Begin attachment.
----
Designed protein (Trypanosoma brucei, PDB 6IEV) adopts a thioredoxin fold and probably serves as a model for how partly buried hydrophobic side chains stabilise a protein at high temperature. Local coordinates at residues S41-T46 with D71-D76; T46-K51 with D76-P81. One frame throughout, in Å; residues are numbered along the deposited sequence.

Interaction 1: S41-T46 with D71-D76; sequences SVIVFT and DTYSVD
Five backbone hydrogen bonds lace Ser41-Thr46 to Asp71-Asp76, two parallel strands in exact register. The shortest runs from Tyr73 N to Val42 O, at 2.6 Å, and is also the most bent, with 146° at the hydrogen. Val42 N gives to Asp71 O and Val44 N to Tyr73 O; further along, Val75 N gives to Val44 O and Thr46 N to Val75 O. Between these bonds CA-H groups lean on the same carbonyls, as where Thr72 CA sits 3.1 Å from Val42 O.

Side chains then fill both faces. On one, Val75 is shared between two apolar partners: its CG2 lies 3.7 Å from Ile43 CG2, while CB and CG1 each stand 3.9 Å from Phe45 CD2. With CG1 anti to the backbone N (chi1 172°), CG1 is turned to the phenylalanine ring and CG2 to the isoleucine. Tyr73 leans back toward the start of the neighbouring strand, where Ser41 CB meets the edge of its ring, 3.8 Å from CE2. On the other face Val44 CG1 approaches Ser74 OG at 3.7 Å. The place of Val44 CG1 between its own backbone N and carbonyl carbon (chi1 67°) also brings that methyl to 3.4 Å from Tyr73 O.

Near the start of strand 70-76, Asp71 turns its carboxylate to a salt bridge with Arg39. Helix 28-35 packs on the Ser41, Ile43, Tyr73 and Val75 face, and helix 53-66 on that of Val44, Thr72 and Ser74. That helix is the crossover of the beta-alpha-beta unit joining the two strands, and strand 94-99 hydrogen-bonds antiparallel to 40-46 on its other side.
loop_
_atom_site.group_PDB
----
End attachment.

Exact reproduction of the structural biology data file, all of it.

Designed protein (Trypanosoma brucei, PDB 6IEV) adopts a thioredoxin fold and probably serves as a model for how partly buried hydrophobic side chains stabilise a protein at high temperature. Local coordinates at residues S41-T46 with D71-D76; T46-K51 with D76-P81. One frame throughout, in Å; residues are numbered along the deposited sequence.

Interaction 1: S41-T46 with D71-D76; sequences SVIVFT and DTYSVD
Five backbone hydrogen bonds lace Ser41-Thr46 to Asp71-Asp76, two parallel strands in exact register. The shortest runs from Tyr73 N to Val42 O, at 2.6 Å, and is also the most bent, with 146° at the hydrogen. Val42 N gives to Asp71 O and Val44 N to Tyr73 O; further along, Val75 N gives to Val44 O and Thr46 N to Val75 O. Between these bonds CA-H groups lean on the same carbonyls, as where Thr72 CA sits 3.1 Å from Val42 O.

Side chains then fill both faces. On one, Val75 is shared between two apolar partners: its CG2 lies 3.7 Å from Ile43 CG2, while CB and CG1 each stand 3.9 Å from Phe45 CD2. With CG1 anti to the backbone N (chi1 172°), CG1 is turned to the phenylalanine ring and CG2 to the isoleucine. Tyr73 leans back toward the start of the neighbouring strand, where Ser41 CB meets the edge of its ring, 3.8 Å from CE2. On the other face Val44 CG1 approaches Ser74 OG at 3.7 Å. The place of Val44 CG1 between its own backbone N and carbonyl carbon (chi1 67°) also brings that methyl to 3.4 Å from Tyr73 O.

Near the start of strand 70-76, Asp71 turns its carboxylate to a salt bridge with Arg39. Helix 28-35 packs on the Ser41, Ile43, Tyr73 and Val75 face, and helix 53-66 on that of Val44, Thr72 and Ser74. That helix is the crossover of the beta-alpha-beta unit joining the two strands, and strand 94-99 hydrogen-bonds antiparallel to 40-46 on its other side.
loop_
_atom_site.group_PDB